Apply business principles. Engagement is most effective if it is relevant to contemporary practice, and case studies have a part to play in illustrating that point to students. However, if we want students to become more radical, creative thinkers, we must involve them in making actual business decisions. Only then can they can experience the uncertainties of business and get a proper taste of the benefits and costs their decisions can entail.
Understand real-world business principles. I observed earlier how the principles that underpin the full array of the business school curriculum should undergo continuous challenge. It is practice—that is, real business activity—that must be the foremost driver of this process. Practice shapes the common base of activities from which principles are derived, experienced, recognized and revised.
Accept the rapid evolution of business principles. Related to the above, we have to accept the sheer speed at which principles can now change. Ever-accelerating technological advances are likely to shorten the “half-life” of existing principles, render others transient, and leave some completely blown away. Again, students should experience this phenomenon first-hand rather than merely have knowledge of it.
Appreciate the history of practice. Joseph Schumpeter’s notion of “creative destruction” captures superbly the lack of permanence that results when entrepreneurs cause economic development through radical rather than incremental innovation. Ideally, our students would go deep into the history of change by experiencing previous practice—in effect preparing for the future by reliving the past.
I remarked before outlining them that all of these elements to some extent interconnect and/or overlap. We could demonstrate as much in a simple Venn diagram in which the first three elements would be the principal sets and the second three the points at which two of those sets intersect.
But how might we best describe the point at which all three sets meet? This is literally and figuratively central to the argument, because there must be something that unites all of the above; otherwise we are left only with a hodgepodge that risks perpetuating the chronic lack of integration I have already mentioned.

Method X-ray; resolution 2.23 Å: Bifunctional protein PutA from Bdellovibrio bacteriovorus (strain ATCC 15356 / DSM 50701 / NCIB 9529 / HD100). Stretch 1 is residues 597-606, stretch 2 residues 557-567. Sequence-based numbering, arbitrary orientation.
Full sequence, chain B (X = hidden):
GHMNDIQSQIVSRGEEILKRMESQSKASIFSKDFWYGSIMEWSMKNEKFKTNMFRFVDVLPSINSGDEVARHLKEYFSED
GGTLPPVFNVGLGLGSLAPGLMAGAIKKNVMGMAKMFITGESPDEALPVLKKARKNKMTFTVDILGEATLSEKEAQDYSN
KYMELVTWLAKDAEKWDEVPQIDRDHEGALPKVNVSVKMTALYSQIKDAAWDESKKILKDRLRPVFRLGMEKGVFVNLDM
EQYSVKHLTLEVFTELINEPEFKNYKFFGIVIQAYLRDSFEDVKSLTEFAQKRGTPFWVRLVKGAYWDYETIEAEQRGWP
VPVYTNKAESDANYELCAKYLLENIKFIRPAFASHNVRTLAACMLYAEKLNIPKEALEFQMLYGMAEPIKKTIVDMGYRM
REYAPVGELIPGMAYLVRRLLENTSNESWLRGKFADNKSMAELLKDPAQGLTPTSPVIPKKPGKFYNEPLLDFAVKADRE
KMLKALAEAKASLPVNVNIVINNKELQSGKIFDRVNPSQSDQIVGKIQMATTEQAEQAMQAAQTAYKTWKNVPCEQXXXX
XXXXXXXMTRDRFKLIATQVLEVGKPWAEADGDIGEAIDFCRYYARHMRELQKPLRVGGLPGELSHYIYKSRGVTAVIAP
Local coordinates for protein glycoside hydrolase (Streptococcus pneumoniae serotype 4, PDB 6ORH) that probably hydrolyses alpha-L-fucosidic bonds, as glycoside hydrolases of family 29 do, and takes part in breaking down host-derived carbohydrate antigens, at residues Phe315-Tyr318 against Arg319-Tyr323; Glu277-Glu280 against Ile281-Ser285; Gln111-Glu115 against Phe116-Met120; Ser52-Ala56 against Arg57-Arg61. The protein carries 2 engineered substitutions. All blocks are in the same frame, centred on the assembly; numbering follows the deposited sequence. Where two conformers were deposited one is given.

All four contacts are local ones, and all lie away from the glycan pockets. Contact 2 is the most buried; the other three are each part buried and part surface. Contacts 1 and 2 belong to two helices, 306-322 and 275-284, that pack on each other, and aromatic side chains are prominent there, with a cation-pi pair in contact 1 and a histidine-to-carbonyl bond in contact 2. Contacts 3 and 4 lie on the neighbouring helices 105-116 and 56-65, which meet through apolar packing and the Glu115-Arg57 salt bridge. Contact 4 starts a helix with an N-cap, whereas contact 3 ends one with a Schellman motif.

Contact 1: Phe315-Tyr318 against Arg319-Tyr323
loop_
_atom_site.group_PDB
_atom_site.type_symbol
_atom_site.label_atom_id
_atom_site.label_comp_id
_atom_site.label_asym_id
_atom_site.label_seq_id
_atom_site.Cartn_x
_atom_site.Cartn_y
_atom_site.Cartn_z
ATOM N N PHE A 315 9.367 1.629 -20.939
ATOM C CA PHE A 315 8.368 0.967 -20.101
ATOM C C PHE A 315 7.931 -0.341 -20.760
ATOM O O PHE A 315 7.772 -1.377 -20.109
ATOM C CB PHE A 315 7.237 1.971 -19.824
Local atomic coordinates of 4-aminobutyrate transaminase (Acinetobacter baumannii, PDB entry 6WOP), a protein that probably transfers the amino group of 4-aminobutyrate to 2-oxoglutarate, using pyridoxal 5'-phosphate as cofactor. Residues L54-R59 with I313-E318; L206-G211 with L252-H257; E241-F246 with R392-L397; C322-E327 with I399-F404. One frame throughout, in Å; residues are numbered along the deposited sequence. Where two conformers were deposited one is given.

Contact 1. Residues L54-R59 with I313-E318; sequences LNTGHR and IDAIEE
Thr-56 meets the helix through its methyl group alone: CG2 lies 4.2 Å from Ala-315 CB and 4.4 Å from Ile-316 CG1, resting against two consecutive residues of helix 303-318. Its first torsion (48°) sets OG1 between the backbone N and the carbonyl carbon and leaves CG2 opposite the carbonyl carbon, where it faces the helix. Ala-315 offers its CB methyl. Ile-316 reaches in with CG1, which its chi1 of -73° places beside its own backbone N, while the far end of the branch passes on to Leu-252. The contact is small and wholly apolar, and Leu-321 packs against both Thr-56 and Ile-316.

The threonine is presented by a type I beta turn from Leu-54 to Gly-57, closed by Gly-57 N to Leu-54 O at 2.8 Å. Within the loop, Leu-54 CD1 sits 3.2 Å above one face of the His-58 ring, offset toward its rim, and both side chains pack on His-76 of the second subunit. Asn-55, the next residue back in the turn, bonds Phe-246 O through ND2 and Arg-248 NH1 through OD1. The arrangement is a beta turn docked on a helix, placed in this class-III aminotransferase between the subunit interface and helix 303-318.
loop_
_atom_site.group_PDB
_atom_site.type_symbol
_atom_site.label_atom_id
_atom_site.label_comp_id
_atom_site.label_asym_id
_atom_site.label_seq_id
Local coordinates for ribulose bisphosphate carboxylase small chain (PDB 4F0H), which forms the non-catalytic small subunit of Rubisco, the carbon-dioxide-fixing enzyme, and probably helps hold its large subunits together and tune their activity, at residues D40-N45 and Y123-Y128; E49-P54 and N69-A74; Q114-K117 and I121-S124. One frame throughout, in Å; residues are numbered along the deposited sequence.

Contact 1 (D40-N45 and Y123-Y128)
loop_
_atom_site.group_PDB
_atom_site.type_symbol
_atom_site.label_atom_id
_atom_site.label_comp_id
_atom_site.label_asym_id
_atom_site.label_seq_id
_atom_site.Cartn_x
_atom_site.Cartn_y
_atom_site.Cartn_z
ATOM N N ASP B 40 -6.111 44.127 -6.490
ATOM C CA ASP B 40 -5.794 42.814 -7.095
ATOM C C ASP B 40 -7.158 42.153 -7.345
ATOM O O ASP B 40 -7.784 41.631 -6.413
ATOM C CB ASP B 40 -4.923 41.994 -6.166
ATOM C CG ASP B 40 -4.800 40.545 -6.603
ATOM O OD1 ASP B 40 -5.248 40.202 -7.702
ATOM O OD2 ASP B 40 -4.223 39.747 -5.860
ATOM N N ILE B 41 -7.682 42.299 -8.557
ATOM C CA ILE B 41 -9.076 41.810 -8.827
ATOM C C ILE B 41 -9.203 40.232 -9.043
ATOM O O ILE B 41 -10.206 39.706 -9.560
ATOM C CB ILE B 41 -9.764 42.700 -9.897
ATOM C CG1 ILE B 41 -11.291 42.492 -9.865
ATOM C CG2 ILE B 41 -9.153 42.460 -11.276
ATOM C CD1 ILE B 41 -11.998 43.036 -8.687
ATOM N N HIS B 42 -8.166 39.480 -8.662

The answer appears to be writ large in the preceding paragraphs: in discussing each and every element, I refer to “experience.” Perhaps a better and more compelling word would be “immersion,” because to gain the tacit knowledge needed to make decisions under conditions of uncertainty our students must be thoroughly immersed in real change—just as those learning to swim have to get wet.
Ultimately, the crux of the matter seems to be the age-old distinction between “know-about” and “know-how.” We are on the cusp of an era in which a few swipes of a tablet computer’s screen may be sufficient to download the sum total of humankind’s learning, yet all the facts in the world are of authentic worth only if we know what to do with them, what they really mean, how they might be applied, and how they combine to make new facts.
We will never be able to prepare our students for each and every eventuality that the business sphere might throw at them, and we would be wise to acknowledge as much; but we can at least aspire to a level of informed flexibility and adjustment that permits the close and relentless pursuit of an ever-elusive ideal. The greater and more effectual transfer of tacit skills alongside fact-based knowledge will help us achieve that.
Genuine, experience-based “know-how” is vital to survival and growth. In our extraordinarily “connected” world, where boundless resources and repositories of wisdom are apparently ours to exploit as we wish, this knowledge can make the decisive difference between sharing in failure and sharing in success. Above all, it can bridge the ever-expanding void between stasis and evolution, which is precisely the Rubicon we have been struggling to cross for so many years.
Martin Binks is the former dean of Nottingham University Business School and a professor of entrepreneurial development at its Haydn Green Institute for Innovation and Entrepreneurship.